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Cryptogenic Stroke - Causes and Treatments - Oren Zarif - Cryptogenic Stroke

Even though the causes of cryptogenic stroke are still unknown, certain contributing factors may be identified and addressed to prevent recurrence. People with PFO, a hole in the heart that never closes after birth, are at increased risk of cryptogenic stroke, but it can be fixed as an outpatient procedure. People with A-Fib, an irregular heart rhythm, are at risk of blood clots and may benefit from blood thinners or an implantable device to regulate their heart rate.

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Despite the aforementioned risk factors, approximately 20-30% of all strokes are cryptogenic. In the United States, these strokes occur more frequently in young people and those with fewer traditional vascular risk factors. While no single risk factor is known to cause cryptogenic stroke, many theories have been proposed. Some of these include cardioembolism due to occult atrial fibrillation, cardiovascular structural abnormalities, hypercoagulable states, and sub-stenotic large vessel disease.

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The level of medical evaluation varies. Although cryptogenic strokes can occur in any patient, a doctor can confirm the diagnosis by checking the blood vessels in the neck and head. Brain imaging is another way to check for cryptogenic stroke. Patients with suspicion of cryptogenic stroke should seek a second opinion, if necessary. These studies have revealed promising new tools for the diagnosis and treatment of cryptogenic strokes. For further information, read Irene Katzan's article, Cryptogenic Stroke - Causes and Treatments

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The most important component of a comprehensive cryptogenic stroke workup is prolonged rhythm monitoring. Telemetry on stroke units is often not sufficient because paroxysmal atrial fibrillation can remain undetected. Extensive outpatient monitoring increases the yield of detection. The risk of stroke is further reduced by anticoagulation, which is much more beneficial than antiplatelet therapy alone. A standard 12-lead electrocardiogram (ECG) is also helpful in detecting patients with chronic or infrequent paroxysmal AF without cardiac symptoms.

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Patients with a PFO can also develop cryptogenic stroke. This subset of strokes has a low risk of being vascular or cardiac in origin, but a thorough diagnostic workup can help identify it. The best way to determine if a patient has cryptogenic stroke is through a full investigation of the brain. These investigations should also rule out atypical or paradoxical source of stroke, as well as other possible etiologies.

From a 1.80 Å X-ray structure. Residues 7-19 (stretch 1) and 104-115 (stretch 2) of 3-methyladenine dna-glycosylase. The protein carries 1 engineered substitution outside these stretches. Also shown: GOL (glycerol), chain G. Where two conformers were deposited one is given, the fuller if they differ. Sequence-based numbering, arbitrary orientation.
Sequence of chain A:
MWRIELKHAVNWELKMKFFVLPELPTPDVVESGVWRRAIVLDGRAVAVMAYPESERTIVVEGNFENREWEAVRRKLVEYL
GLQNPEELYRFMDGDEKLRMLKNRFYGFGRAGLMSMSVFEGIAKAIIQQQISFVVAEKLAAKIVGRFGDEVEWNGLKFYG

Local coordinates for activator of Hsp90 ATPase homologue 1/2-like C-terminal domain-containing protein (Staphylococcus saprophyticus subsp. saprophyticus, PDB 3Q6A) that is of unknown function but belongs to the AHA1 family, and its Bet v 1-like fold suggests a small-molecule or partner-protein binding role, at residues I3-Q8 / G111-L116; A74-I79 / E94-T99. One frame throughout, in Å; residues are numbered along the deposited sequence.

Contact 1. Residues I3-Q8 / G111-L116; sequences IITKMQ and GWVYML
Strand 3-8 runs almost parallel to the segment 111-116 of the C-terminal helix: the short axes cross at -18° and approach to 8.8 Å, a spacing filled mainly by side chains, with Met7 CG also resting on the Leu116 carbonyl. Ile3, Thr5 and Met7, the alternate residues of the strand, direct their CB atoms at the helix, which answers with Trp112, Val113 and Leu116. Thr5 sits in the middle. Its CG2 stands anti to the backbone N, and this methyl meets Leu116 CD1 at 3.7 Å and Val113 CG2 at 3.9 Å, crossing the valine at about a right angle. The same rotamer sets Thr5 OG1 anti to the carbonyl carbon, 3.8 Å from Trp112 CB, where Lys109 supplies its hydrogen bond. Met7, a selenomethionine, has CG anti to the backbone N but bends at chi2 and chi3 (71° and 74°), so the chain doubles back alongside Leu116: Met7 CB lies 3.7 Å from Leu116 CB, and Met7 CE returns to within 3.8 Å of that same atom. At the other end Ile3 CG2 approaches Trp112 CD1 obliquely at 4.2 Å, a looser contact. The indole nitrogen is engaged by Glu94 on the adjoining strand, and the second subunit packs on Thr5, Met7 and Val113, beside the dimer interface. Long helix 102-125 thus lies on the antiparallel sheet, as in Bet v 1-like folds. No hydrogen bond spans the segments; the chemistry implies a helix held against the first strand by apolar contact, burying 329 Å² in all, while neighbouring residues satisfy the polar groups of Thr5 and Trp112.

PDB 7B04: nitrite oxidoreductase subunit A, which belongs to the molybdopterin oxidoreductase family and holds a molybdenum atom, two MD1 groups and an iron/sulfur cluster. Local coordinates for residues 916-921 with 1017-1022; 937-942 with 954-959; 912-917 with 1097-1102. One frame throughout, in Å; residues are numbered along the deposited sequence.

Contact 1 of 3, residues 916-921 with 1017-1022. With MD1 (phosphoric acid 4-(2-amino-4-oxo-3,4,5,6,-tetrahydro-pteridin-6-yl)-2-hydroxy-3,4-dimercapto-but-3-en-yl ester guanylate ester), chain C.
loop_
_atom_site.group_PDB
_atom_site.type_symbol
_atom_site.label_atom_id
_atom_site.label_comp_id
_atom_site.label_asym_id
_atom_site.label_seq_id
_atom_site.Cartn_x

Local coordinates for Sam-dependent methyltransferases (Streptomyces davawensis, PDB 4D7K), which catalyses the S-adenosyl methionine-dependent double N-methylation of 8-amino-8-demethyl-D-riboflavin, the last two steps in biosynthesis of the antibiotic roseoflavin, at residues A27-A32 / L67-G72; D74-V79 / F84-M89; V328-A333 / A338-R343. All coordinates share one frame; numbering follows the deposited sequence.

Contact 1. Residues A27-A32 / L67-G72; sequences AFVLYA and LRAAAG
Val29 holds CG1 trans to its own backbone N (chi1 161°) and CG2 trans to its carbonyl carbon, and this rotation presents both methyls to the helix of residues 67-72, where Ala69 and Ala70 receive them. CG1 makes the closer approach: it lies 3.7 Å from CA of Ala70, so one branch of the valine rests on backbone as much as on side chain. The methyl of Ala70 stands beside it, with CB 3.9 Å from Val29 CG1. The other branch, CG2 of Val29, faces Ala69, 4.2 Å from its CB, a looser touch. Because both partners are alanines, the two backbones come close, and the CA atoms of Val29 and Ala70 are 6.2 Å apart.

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Currently, the standard of care is aspirin and an implantable cardiac monitor to detect occult atrial fibrillation. Patients who have cryptogenic stroke should be treated with anticoagulation if their cardiac origin is cardiogenic. However, there is no evidence to suggest that this treatment method will prevent cryptogenic stroke. There is still a need for more research on the topic. Once again, there is a need to determine the optimal duration and method of anticoagulation.

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However, establishing the causal relationship between PFO and cryptogenic stroke is still a difficult task. However, there are six major risk factors associated with PFO, including age and presence of traditional vascular risk factors. The ROPE score can be used to stratify patients based on age and presence of other risk factors for cryptogenic stroke. If a patient has a PFO, a high ROPE score is associated with a low risk of cryptogenic stroke, while a low one increases the risk of cryptogenic stroke.

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Researchers believe that a common procedure, patent foramen ovale closure, can reduce the risk of recurrent cryptogenic stroke. However, there is no proven evidence that PFO closure can prevent cryptogenic stroke in the elderly population. To justify PFO closure, more studies are needed to determine the risks associated with recurrence. So, we must wait until the evidence is more definitive to determine whether it is a viable alternative.

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To diagnose a cryptogenic stroke, neurologists must balance cost vs. thoroughness. The initial evaluation of a patient with cryptogenic stroke should include brain imaging, noninvasive intracranial vessel imaging, and 24-hour cardiac monitoring. Further testing, such as a specialized blood test for hypercoagulability, may be required. Ultimately, a cryptogenic stroke patient should undergo ESUS to determine whether they have a cryptogenic or non-cryptogenic stroke.

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